Cherry Blossom Watch Update: April 1, 2019

It's a very pretty morning down at the Tidal Basin. Cool and breezy, but sparklingly clear. And the cherry blossoms are looking magnificent.

It’s a very pretty morning down at the Tidal Basin. Cool and breezy, but sparklingly clear. And the cherry blossoms are looking magnificent.

The showers yesterday and the wind overnight haven’t made any real dent on the flowers. While you can find a smattering of petals that have been blown off onto the ground, it’s only a minuscule amount compared to the whole and has had no effect whatsoever on how beautiful the spectacle is. You can’t tell from looking at the trees even close up that any petals are missing.

It was quite busy for sunrise, but not long after that the crowds thinned out as people headed off to work.

More details and photos from this morning below.

How It’s Looking at the Tidal Basin This Morning

Cool, breezy, and clear. Quite busy for sunrise, but the crowds quickly thinned out as people headed off to work/school. Here are some photos to give you a sense of how it’s looking today.

Quite a few people out for sunrise. This was the stretch down by the southern end of the FDR Memorial, directly across from the Jefferson Memorial.

Weekend of April 6-7

Obviously, not everyone can go during the work week, so I’ve been getting a lot of questions about the weekend of April 6-7.

The odds are good that there will still be plenty of flowers out and they’ll be looking lovely. But it’s never a sure thing because so much of it depends on the weather. So far, the forecast is looking quite good.

In ideal conditions (cool, calm, dry), they can last more than a week–perhaps even two. But as they move past full bloom the flowers also become more fragile, which makes them more vulnerable to rain, wind, and storms, and it’s not unheard of for them to be mostly gone in 4-6 days after the peak bloom day.

I know that this isn’t as firm an answer as you’d like, but here’s a quick example to explain the hedging. These photos were taken at 5 days after peak bloom. The first two were in 2018:

+5 days in 2018.

+5 days in 2018.

These second two were taken 5 days after the peak bloom in 2014:

+5 days in 2014.

+5 days in 2014.

For more detailed examples, I’ve put together this photo timeline from past years showing the types of things you can expect in the days before and after peak bloom.

So there’s a good chance they’ll still be looking lovely the weekend of April 6-7, but as you can see from these photos, it’s impossible to give a firm prediction, and it’s worth going into it at least knowing of the risk that unhelpful weather can potentially have an impact.

Visiting This Weekend?

I’ve put together some information on the monuments and memorials you’ll come across as you wander around the Tidal Basin.

Here’s some information on getting to and from the cherry blossoms, and here’s some information specifically on parking options.

I’ve also put together some suggestions of you’re visiting with young kids.

Cherry Blossom 10-Miler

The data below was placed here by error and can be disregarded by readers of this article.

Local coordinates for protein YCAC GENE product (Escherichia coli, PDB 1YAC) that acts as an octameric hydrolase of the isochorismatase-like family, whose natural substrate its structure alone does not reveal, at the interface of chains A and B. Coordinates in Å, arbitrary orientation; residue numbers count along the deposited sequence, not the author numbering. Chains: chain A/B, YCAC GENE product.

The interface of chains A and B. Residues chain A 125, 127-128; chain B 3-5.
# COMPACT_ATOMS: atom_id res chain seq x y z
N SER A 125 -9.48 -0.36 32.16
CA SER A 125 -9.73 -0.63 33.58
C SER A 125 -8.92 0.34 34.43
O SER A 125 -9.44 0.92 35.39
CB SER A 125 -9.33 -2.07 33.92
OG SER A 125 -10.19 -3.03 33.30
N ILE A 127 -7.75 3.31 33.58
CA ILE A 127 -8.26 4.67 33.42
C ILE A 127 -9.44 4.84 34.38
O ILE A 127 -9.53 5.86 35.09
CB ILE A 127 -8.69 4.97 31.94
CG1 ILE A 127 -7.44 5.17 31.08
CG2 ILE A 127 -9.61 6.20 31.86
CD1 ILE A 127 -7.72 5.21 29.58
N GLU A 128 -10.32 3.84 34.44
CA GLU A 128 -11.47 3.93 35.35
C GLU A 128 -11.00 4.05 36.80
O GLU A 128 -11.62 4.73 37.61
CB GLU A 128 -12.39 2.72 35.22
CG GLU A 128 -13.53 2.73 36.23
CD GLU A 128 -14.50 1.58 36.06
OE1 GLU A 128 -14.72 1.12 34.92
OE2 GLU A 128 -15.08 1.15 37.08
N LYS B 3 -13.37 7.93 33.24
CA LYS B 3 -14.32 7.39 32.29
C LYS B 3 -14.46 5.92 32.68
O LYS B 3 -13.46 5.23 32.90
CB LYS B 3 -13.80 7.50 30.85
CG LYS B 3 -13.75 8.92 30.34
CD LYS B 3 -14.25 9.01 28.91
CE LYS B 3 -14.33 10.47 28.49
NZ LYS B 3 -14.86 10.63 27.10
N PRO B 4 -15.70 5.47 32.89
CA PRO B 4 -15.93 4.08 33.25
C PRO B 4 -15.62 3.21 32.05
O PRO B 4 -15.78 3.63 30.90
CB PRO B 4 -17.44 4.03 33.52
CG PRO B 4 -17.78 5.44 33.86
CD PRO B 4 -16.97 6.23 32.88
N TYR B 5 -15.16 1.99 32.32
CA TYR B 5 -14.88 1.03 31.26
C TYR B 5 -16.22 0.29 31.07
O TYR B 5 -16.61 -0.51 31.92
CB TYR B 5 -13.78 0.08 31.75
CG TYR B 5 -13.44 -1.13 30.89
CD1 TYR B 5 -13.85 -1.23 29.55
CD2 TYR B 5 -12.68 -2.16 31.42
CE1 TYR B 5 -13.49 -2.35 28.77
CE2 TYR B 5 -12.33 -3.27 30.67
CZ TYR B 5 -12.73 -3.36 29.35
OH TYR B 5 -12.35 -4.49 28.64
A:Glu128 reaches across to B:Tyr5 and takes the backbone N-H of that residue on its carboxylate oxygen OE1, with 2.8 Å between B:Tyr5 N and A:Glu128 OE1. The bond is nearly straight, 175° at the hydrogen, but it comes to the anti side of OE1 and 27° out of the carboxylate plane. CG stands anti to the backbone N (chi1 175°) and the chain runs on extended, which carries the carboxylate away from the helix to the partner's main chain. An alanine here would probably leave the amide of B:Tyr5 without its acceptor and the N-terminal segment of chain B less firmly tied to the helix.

One extra consideration for April 7 is that the Cherry Blossom 10-miler is being run that morning. You can still get to the Tidal Basin, but it makes the logistics of getting to and from more complicated because of the road closures that come with it.

You can find more information here.

Early Bloomer

These are of one of the other trees that also reliably blooms a little ahead of the other, although not as early as the indicator tree. I’ll aim to track this tree regularly as we move through the bloom. These are the same branch, with the newest at top.

It’s past its prime now, and some of the petals came off in yesterday’s showers and breeze.

March 30, 2019.

March 29, 2019.

March 28, 2019.

March 27, 2019.

March 25, 2019.

March 23, 2019.

March 19, 2019.

March 17, 2019.

Logistics

The Tidal Basin’s parking lot by the paddle boats is now closed for the Cherry Blossom Festival Welcome Area. It will be closed through April 18.

Ohio Drive has been switched to the special one-way traffic pattern. You can still get to Ohio Drive, but you’ll have to go around the other side of the Tidal Basin, past the paddle boats, and enter by the Jefferson Memorial. According to one of the signs, the traffic pattern is due to stay in place until April 14. That seems a bit excessive, so it’s possible it might revert back to normal before then.

If you’re coming in from the Arlington side of the Potomac, be aware Memorial Bridge is undergoing major structural repairs. It is still open, but there are temporary traffic lanes that can impact traffic flow and where you can turn once you get off the bridge. So using one of the other bridges might be a better bet.

For Photographers

No Drone Zone. If you’re planning to use a drone . . . don’t. The Tidal Basin, and the whole downtown DC area, is strictly a no-drone zone. Here’s a more detailed explanation.

View Comments

  • Thanks for all the posts. This website was invaluable to helping me plan for our trip. My wife, mother-in-law and I were able to go on Monday and it was wonderful.

    It's interesting comparing my shots to yours. Completely different. Great shots, I'm a bit jealous I didn't see similar angles to you in some of them.

  • My family and I have been planning on coming out from Denver, CO this coming Friday April 5th in the hope that we will still get to see the blooms the next day. However, we're a little concerned about the weather forecast for Friday - pretty much rain all day. I know it's tough to say, but is that likely to wipe them out? Thanks.

    • Rain certainly isn't helpful, but how much trouble it causes depends on how heavy the rain is and how strong the winds are that follow it. So it's just impossible to say this far out. The NPS has just said that the weather forecast suggests that you can expect to see blossoms for the next 7 to 10 days.

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